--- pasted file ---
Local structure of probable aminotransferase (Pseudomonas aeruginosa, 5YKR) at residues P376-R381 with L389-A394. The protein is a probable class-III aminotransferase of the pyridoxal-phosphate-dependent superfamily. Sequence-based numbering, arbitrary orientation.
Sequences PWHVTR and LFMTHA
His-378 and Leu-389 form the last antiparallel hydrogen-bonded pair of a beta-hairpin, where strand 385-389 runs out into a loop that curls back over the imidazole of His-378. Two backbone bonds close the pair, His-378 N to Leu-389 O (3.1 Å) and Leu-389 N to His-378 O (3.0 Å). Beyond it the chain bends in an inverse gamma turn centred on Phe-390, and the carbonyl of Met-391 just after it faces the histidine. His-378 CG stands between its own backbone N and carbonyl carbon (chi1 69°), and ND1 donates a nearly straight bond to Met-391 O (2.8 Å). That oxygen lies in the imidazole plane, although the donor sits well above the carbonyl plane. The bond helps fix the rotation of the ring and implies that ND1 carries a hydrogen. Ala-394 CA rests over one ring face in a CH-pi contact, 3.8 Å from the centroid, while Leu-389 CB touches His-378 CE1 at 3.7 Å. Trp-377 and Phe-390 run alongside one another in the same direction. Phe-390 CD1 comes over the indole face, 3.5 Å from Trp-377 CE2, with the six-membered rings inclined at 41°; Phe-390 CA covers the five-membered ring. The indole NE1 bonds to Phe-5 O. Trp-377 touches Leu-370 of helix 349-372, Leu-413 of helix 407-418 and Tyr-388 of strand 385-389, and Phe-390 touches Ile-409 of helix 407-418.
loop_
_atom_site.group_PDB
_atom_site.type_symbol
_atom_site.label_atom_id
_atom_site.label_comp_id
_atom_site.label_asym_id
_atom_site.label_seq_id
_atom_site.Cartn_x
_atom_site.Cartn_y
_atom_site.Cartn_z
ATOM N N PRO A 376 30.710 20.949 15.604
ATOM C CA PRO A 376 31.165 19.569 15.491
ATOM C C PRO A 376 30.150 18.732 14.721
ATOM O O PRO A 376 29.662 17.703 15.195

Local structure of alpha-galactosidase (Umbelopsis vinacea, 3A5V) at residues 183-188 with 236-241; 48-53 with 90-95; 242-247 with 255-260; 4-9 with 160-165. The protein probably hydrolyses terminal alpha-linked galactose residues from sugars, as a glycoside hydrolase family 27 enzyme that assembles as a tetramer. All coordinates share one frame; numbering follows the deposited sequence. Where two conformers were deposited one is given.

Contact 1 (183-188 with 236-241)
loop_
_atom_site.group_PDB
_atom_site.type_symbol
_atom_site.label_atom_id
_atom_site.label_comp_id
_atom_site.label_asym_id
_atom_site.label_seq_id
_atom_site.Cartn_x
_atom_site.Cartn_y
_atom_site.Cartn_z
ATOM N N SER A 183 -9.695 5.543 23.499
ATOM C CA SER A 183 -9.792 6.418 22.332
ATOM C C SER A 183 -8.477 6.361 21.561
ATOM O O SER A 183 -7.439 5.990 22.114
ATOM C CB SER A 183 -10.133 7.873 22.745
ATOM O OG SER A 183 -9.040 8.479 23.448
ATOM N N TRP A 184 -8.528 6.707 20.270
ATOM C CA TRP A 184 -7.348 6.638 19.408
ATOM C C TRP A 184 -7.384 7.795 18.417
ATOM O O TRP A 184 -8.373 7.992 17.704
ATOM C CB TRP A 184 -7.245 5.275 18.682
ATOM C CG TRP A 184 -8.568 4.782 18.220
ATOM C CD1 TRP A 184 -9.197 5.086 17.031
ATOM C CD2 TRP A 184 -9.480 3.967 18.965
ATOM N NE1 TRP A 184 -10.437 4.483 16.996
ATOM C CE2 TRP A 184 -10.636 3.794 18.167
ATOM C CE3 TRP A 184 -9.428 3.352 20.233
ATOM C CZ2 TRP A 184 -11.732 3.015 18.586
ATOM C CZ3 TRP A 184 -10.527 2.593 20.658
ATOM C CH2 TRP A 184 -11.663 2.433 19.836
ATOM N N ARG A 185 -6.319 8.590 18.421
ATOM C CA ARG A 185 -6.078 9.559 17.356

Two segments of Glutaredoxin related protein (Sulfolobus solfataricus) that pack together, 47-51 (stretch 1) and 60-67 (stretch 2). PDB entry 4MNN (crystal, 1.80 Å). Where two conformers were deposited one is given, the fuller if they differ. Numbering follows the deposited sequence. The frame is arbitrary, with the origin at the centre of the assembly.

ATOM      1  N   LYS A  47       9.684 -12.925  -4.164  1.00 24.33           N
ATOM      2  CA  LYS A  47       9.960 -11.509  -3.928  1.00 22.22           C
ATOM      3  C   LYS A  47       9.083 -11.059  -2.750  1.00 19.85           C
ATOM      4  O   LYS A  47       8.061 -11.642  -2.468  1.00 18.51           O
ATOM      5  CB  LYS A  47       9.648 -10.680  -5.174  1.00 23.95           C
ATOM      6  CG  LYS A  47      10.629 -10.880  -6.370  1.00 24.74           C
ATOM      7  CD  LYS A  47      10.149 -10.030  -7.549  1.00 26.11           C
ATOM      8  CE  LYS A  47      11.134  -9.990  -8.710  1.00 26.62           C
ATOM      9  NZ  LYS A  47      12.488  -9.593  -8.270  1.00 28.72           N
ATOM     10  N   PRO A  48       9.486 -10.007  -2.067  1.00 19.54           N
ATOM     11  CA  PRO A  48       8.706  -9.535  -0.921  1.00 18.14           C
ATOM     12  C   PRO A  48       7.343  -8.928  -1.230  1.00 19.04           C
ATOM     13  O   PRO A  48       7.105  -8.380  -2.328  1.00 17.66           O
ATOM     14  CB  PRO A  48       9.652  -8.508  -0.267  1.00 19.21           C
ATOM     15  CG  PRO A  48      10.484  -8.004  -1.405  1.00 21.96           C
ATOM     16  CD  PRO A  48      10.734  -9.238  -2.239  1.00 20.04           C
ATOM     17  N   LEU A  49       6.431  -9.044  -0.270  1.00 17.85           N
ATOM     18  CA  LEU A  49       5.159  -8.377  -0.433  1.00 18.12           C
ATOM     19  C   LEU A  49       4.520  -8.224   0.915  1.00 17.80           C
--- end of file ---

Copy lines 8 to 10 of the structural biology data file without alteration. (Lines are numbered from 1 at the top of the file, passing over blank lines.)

_atom_site.label_comp_id
_atom_site.label_asym_id
_atom_site.label_seq_id